- Surface temperatures: 0.165°C/decade (BEST), 0.159°C/decade (HadCRUT4), 0.158°C/decade (GISTEMP) and 0.147°C/decade (NCDC).
- Radiosonde (balloon) temperatures lower troposphere: 0.166°C/decade (RATPAC-A) and 0.130°C/decade (RATPAC-B)
- Satellite temperatures lower troposphere: 0.121°C/decade (RSS) and 0.112°C/decade (UAH).
Global surface temperature
Figure 1 and 2 showed the average of the three well recognized global surface temperature series NASA GISTEMP, Met Office HadCRUT4 and NOAA NCDC. These series apply slightly different algorithms in their post processing and slightly different selection of raw measurements. The Berkeley University's BEST series of the global surface temperature differs substantially from the three aforementioned series with respect to both post processing and selection of raw measurements. The post processing applied by BEST allows them to use raw measurements with varying quality and measurements that cover short time intervals.
Figure 3 shows three years moving average of the four series mentioned in the previous paragraph. The averages are calculated on the basis of temperatures beginning in January 1958 and ending in September 2015, except for the BEST temperatures which end in December 2014. The four temperature series correlate very well with each other after the mid-1970s.
|Figure 3: The figure shows four well recognized series of global surface temperature.|
The global surface temperature is the temperature where we humans live and catch and grow our food. These temperatures are therefore more important for our daily lives than the temperatures many kilometers up in the atmosphere. In addition, the series of the global surface temperatures agree well with each other, in contrast to the series of tropospheric and stratospheric temperatures. It is therefore most reasonable to put most emphasis on the series of the surface temperatures.
RATPAC-A og RATPAC-B are NOAA's series of radiosonde temperatures. RATPAC is an abbreviation for Radiosonde Atmospheric Temperature Products for Accessing Climate. The RATPAC data come from weather balloons released from 85 stations with near global coverage.
The RATPAC series contain yearly temperatures at the surface and at twelve different pressure levels. The series contain both global temperatures and temperatures in different regions. The radiosonde temperatures shown in this blog post are the global ones. I classify the pressure levels between 850 and 400 mbar as the lower troposphere and the pressure levels between 70 and 30 mbar as the lower stratosphere. This corresponds to altitudes between 1500 and 7200 m and between 17700 and 21600 m, respectively. See more details in the section Conversion between air pressure and altitude at the end of the blog post.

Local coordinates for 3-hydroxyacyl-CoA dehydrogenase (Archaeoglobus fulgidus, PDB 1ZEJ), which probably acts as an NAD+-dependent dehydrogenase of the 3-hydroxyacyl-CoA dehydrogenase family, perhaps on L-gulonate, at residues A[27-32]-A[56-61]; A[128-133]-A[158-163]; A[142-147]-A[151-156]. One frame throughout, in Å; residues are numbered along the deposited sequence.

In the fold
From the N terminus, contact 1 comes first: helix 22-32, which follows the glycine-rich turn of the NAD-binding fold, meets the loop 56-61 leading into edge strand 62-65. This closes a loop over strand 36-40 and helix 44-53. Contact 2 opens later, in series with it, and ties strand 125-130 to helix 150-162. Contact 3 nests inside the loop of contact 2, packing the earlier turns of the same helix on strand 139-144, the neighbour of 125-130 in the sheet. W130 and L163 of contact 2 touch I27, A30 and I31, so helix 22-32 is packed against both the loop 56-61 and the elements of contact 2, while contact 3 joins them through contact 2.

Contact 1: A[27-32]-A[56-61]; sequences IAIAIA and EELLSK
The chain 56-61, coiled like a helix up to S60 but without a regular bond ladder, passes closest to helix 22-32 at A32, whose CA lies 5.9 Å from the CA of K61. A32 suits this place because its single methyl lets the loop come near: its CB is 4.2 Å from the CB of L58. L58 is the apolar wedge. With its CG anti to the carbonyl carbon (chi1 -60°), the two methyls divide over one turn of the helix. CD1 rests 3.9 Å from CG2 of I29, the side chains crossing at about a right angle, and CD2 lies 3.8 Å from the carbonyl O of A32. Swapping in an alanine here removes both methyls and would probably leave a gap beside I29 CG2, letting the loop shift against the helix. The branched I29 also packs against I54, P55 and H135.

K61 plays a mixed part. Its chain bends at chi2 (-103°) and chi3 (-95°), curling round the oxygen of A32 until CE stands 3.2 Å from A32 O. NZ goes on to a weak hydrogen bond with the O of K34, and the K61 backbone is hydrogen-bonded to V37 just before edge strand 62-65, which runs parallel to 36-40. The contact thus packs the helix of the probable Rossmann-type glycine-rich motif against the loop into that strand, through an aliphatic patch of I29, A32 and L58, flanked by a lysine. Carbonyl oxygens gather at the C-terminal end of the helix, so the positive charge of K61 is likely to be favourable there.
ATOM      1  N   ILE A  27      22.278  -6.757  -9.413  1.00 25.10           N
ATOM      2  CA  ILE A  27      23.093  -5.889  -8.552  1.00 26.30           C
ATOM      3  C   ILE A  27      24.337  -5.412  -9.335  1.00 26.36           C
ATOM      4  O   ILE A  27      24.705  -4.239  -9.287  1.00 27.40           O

RATPAC-A and -B differ somewhat after 1995 due to different post processing of the raw measurements. Figure 1 showed three years average of the temperatures in the lower troposphere for both RATPAC-A and -B. The difference between them in the lower stratosphere is approximately the same as shown in Figure 1 for the lower troposphere.
Figur 4 shows the RATPAC-A temperatures at twelve different altitudes (the RATPAC pressure levels are converted from mbar to altitude in meter). The figure shows that the temperature in the troposphere (left plot) has increased and that the temperature in the stratosphere (right plot) has decreased. The temperature at altitudes between 10400 and 13500 m has not changed so much because these altitudes are in the borderline between the troposphere and the stratosphere.
|Figur 4: The figure shows radiosonde temperatures at twelve different altitudes. The left plot covers the troposphere, and the right covers the borderline between the troposphere and the stratosphere and the lower stratosphere.|
Steven Sherwood has written many articles about radiosonde temperatures. The last article, Sherwood et al 2015, compares the tropospheric radiosonde temperatures with the HadCRUT4 global surface temperatures. In the tropics, the temperature in the troposphere has increased more than the temperature at the surface. Outside the tropics the opposite is true. This is as expected, and it is often referred to as the tropical hot spot. It is caused by more water vapor in the lower troposphere due to the surface warming. The latent heat in the water vapor is released when the water vapor condenses higher up in the troposphere. This reduces the lapse rate. The effect is strongest in the tropics.